THE AWAKENINGS PROJECT
Empowering and healing through art
The Awakenings Project is a grass-roots initiative whose mission is to assist artists with psychiatric illnesses in developing their craft and finding an outlet for their creative abilities through art in all forms. The Awakenings Project also works to raise public awareness and acceptance of the creative talents of people living with psychiatric disorders who work in the fields of fine art, music, literature, and drama.
The Awakenings Project has grown over the years to encompass several efforts, including Awakenings Fine Arts, The Awakenings Review, Awakenings Music, and Awakenings Drama. The Awakenings Art Show, which debuted in 1996, is now a regular activity of the Awakenings Fine Arts program, along with the operation of a working art studio. At the Awakenings studio, artists have access to a "drop-in" environment providing a supportive creative environment including work space, friendship, and solitude for those who seek it. The studio, located in Elgin, Illinois, since July 2008, is also used for other functions, such as writing workshops, play rehearsals, and receptions.
Awakenings was the winner of the "Outstanding Contribution to Recovery by a Non-Profit Organization" award from the Irwin Foundation at Celebration Recovery in 2006. Awakenings also won a "Stigma Busters" award from Ecker Center at the Elgin Country Club in 2010. You can join The Awakenings Project Group on facebook by looking up our group or page. You can join or create a fundraiser for us on crowdrise. You could donate directly on Network for Good, or help us raise money each time you search on GoodSearch. THANKS!
The Awakenings Art Show—later to become The Awakenings Project—was first conceived in 1996 when Robert Lundin, then member of the board of directors of the National Alliance for the Mentally Ill of Illinois (NAMI-IL), became involved with the planning committee for NAMI-IL's annual convention. Intrigued and inspired by the work of Kay Redfield Jamison (Touched with Fire: Manic Depressive Illness and the Artistic Temperament, 1993), he thought an art show might give NAMI an activity by which it could serve its consumer constituency through advocacy and involvement. Lundin thought The Awakenings Art Show might uncover talented artists who were otherwise neglected by the art world and inspire some consumers to take their rightful place in society as productive creators, helping to raise the ambitions and self worth of consumer artists, as well as providing education to people who viewed the show.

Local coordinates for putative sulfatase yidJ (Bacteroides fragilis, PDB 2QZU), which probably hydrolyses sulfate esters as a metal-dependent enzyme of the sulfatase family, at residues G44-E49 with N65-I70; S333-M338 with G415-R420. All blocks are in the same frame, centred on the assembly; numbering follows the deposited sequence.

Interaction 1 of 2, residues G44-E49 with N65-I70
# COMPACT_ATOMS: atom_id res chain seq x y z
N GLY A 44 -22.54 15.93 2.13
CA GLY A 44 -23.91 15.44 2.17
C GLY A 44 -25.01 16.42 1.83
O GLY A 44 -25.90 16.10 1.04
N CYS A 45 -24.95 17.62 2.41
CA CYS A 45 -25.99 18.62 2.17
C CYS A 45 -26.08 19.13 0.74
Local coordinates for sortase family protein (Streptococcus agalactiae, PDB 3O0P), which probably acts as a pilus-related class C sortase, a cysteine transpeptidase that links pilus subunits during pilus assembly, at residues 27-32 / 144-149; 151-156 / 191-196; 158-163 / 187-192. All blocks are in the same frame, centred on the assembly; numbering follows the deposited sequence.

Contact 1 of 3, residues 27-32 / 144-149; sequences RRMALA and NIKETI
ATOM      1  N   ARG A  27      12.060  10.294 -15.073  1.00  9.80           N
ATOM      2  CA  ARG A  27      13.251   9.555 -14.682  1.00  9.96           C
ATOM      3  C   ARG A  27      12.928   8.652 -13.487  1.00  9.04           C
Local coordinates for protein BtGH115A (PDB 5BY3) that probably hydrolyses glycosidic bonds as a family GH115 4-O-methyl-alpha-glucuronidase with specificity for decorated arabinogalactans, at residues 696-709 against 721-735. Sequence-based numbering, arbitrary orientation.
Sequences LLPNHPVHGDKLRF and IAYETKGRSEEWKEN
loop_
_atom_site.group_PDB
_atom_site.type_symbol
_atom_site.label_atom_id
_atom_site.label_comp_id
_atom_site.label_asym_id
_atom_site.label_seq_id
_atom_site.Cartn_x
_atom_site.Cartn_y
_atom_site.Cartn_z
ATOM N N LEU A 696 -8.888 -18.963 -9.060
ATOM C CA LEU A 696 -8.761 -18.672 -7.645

Lundin and NAMI-IL's staff, who shared his enthusiasm about the idea, set about organizing the show, and he contacted friends and colleagues whom he thought might have mental illnesses to bring them on board. He contacted Trish Evers, a professional artist with a studio only a few doors down from where he lived at the time. He then met Irene O'Neill who worked at Lucent Technologies. She told him she had bi-polar disorder and co-owned an art gallery. He asked her to be his co-director, which she enthusiastically still is. With skilled help from the artistic community, including Ben Beyerlein, Anton Witek, William Alexander, Chet Witek, O'Neill, and Evers, the show went on.
The Awakenings Art Show debuted at the 1997 annual convention of NAMI-IL in Lisle, Illinois, a western suburb of Chicago. The first show attracted nearly fifty exhibitors. That number increased to seventy by 1998. Awakenings has since exhibited at seven NAMI-IL Conferences and one NAMI-National Conference. NAMI-IL recently invited us to exhibit at the 2009 NAMI-IL Conference, which was in the Lisle/Naperville Hilton on October 16 - 18, 2009.
In 1998, a Chicago gallery hosting The Awakenings Art Show misprinted the Art Show's name as "The Awakenings Project" in its promotional literature, and the name stuck.
The Awakenings Project is a U.S. registered 501(c)(3) tax-deductible nonprofit charity.
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